int snprintf ( char * s, size_t n, const char * format, ... );
Write formatted output to sized buffer
Composes a string with the same text that would be printed if format was used on printf, but instead of being printed, the content is stored as a C string in the buffer pointed by s (taking n as the maximum buffer capacity to fill).

If the resulting string would be longer than n-1 characters, the remaining characters are discarded and not stored, but counted for the value returned by the function.

A terminating null character is automatically appended after the content written.

After the format parameter, the function expects at least as many additional arguments as needed for format.


Pointer to a buffer where the resulting C-string is stored.
The buffer should have a size of at least n characters.
Maximum number of bytes to be used in the buffer.
The generated string has a length of at most n-1, leaving space for the additional terminating null character.
size_t is an unsigned integral type.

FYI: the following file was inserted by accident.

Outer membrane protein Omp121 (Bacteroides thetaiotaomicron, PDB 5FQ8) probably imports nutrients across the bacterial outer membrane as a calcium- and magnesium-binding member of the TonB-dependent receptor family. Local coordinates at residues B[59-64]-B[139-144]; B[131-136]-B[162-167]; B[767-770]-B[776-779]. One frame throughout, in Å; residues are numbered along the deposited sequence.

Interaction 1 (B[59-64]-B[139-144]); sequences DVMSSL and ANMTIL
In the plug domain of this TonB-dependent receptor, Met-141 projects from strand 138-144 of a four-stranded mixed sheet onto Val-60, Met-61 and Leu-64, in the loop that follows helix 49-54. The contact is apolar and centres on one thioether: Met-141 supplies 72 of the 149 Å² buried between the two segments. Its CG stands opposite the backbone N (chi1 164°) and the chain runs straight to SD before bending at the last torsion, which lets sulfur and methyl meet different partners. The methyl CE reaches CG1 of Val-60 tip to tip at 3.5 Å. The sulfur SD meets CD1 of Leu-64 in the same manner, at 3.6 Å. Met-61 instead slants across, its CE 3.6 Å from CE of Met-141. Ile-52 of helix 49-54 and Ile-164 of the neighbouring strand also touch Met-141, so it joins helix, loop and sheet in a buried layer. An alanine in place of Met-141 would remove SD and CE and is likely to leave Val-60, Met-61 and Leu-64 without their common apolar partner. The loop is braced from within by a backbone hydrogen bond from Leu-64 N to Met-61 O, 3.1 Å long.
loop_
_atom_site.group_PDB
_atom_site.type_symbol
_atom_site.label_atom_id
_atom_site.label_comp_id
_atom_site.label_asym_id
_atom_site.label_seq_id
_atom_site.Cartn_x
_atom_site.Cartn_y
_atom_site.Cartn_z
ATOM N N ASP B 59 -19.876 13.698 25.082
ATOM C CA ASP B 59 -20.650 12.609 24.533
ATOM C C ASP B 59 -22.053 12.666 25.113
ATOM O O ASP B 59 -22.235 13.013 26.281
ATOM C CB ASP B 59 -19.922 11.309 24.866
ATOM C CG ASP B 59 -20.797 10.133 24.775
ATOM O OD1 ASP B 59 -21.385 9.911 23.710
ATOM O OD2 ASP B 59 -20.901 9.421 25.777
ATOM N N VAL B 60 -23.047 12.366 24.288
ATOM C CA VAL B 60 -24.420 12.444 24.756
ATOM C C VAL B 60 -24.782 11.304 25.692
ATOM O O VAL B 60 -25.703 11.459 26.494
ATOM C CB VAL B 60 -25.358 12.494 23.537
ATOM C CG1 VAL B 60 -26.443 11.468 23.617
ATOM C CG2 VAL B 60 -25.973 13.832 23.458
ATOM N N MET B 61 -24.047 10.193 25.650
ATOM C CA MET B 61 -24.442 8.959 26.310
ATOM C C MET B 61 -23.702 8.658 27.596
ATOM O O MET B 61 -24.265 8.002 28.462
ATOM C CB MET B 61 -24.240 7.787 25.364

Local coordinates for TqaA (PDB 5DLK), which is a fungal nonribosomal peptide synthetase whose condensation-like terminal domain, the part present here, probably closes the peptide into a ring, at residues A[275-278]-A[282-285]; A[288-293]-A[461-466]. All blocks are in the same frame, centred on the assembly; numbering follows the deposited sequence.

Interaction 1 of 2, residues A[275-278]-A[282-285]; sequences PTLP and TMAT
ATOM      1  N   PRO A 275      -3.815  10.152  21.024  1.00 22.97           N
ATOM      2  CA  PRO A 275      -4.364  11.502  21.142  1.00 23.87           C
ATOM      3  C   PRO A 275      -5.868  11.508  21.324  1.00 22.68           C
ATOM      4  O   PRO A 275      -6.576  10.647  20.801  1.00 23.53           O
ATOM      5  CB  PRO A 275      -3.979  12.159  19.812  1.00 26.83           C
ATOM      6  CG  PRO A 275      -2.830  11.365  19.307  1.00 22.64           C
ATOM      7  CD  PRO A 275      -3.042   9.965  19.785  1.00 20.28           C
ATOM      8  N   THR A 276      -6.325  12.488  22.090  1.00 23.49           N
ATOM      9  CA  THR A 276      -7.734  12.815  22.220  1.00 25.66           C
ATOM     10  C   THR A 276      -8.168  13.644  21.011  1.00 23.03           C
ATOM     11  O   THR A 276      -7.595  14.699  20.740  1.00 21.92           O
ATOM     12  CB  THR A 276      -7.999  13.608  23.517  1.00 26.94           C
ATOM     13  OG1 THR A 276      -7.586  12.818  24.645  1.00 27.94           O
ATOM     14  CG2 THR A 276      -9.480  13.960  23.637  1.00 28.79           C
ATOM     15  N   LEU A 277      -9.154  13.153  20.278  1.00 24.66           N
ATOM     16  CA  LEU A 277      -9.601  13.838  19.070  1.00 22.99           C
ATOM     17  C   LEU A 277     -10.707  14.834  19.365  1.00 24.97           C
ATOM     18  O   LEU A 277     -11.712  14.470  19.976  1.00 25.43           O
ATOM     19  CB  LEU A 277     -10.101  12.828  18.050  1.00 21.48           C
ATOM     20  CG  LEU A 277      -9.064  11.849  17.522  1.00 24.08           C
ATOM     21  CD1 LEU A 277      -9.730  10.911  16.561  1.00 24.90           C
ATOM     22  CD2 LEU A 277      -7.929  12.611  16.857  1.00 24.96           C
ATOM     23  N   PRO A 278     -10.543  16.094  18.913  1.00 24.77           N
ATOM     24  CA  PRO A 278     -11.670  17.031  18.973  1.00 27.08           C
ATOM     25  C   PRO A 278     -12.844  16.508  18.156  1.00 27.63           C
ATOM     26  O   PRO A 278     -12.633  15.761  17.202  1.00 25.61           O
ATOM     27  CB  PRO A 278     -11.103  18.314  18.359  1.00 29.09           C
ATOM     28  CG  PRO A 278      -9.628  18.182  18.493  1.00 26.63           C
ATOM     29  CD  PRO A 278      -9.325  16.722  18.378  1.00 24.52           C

C string that contains a format string that follows the same specifications as format in printf (see printf for details).
... (additional arguments)
Depending on the format string, the function may expect a sequence of additional arguments, each containing a value to be used to replace a format specifier in the format string (or a pointer to a storage location, for n).
There should be at least as many of these arguments as the number of values specified in the format specifiers. Additional arguments are ignored by the function.

Return Value

The number of characters that would have been written if n had been sufficiently large, not counting the terminating null character.
If an encoding error occurs, a negative number is returned.
Notice that only when this returned value is non-negative and less than n, the string has been completely written.



/* snprintf example */
#include <stdio.h>

int main ()
  char buffer [100];
  int cx;

  cx = snprintf ( buffer, 100, "The half of %d is %d", 60, 60/2 );

  if (cx>=0 && cx<100)      // check returned value

    snprintf ( buffer+cx, 100-cx, ", and the half of that is %d.", 60/2/2 );

  puts (buffer);

  return 0;


#include <stdio.h>

char buffer[200];
int i, j;
double fp;
char *s = "baltimore";
char c;

int main(void)
   c = 'l';
   i = 35;
   fp = 1.7320508;

   /* Format and print various data */
   j = snprintf(buffer, 6, "%s\n", s);
   j += snprintf(buffer+j, 6, "%c\n", c);
   j += snprintf(buffer+j, 6, "%d\n", i);
   j += snprintf(buffer+j, 6, "%f\n", fp);
   printf("string:%s character count = %d\n", buffer, j);